When to see it
These events are part of the Winter 2014/15 season.
When sensitive Tatiana declares her love for the dashing Eugene Onegin, he coldly rejects her. He idly flirts with her sister, Olga, enraging her fiancé and Onegin's only friend, Lensky, who challenges Onegin to a duel.
Read more… (Contains spoilers)
John Cranko became acquainted with Alexander Pushkin’s verse-novel Eugene Onegin when he choreographed the dances for Pyotr Il'yich Tchaikovsky’s opera of the same name in 1952. He created his own distinctive version of Pushkin’s work in 1965 for the Stuttgart Ballet. Onegin displays all of Cranko’s genius as a narrative choreographer, featuring finely drawn characters who are transformed by the conflicts they face.
Onegin and Tatiana’s relationship is depicted in intense duets, such as the letter-writing scene, when the youthful Tatiana dances a dream pas de deux with her longed-for lover. The role of Tatiana offers a ballerina many challenges – the development of a bookish country girl into a sophisticated woman at the pinnacle of St Petersburg society requires dramatic sensibility and technical finesse. Cranko’s choreography incorporates an eclectic range of dance forms, including folk, modern, ballroom and acrobatic. Kurt-Heinz Stolze, Kapellmeister for Stuttgart Ballet, created for Cranko a soaring arrangement of music by Tchaikovsky, not from the opera but drawing principally on his works for piano.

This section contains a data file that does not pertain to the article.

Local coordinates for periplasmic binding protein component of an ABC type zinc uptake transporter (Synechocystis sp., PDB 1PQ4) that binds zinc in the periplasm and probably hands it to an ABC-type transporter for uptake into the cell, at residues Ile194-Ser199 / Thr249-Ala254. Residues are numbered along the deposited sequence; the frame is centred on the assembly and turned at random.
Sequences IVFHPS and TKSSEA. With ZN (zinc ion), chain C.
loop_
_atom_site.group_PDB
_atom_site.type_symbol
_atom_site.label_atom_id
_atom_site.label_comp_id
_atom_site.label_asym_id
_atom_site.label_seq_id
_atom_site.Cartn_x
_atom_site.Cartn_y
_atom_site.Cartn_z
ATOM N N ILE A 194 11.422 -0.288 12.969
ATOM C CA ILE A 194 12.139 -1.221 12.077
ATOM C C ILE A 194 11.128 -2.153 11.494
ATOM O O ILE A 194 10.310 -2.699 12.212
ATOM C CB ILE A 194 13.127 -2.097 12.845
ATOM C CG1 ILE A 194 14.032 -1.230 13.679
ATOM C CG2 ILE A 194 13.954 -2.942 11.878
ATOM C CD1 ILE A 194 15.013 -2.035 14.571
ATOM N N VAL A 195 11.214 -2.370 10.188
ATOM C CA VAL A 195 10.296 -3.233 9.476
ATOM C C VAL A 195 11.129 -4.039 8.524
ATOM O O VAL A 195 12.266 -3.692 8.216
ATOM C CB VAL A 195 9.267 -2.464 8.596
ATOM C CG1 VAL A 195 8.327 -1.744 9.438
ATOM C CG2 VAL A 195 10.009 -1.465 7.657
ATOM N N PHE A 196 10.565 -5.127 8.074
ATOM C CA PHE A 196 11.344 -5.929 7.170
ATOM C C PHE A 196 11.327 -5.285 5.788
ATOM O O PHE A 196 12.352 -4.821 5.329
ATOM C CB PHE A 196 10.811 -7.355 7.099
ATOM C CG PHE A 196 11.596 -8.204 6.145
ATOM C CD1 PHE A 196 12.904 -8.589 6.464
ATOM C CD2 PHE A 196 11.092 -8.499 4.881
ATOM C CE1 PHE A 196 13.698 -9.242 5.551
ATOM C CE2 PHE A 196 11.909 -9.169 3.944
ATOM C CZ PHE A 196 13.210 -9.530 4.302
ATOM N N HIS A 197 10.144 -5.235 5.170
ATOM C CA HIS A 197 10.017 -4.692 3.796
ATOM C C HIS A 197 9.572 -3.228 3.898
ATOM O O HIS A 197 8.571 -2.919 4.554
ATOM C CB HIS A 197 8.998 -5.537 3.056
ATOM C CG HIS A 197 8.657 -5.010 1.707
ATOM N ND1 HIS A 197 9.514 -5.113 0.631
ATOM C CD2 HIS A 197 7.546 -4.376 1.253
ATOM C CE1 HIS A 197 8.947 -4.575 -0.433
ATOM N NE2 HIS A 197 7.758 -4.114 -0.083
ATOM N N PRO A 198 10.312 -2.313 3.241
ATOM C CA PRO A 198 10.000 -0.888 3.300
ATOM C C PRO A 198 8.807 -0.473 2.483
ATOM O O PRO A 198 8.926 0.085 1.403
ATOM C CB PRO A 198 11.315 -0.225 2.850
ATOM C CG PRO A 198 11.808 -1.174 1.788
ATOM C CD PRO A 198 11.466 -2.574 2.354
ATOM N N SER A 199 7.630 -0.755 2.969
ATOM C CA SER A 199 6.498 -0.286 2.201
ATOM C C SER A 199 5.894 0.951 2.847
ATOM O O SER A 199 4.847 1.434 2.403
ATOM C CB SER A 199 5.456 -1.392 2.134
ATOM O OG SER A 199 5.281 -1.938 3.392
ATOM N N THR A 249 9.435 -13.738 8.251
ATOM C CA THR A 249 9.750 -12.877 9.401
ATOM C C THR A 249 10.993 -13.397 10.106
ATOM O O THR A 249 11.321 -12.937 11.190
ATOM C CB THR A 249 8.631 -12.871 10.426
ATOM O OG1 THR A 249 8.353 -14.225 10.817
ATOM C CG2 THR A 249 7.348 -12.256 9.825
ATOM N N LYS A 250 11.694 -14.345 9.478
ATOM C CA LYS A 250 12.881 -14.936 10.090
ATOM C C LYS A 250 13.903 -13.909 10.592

News and features
5 February 2015
These expert dancer-actors are as important to the drama as the leading lady.
5 February 2015
The Royal Ballet dancers discuss the contrasting character of Lensky and the technicality of the role in John Cranko's Onegin.
4 February 2015
The Royal Ballet dancers on John Cranko's masterpiece and the challenges of performing the demanding title role.
30 January 2015
The Royal Ballet Russian Principal discusses the challenge of taking on the complex role of Tatiana.
26 January 2015
Nicol Edmonds to replace Valentino Zucchetti in the role of Lensky.
25 January 2015
What did you think of John Cranko's soaring narrative ballet?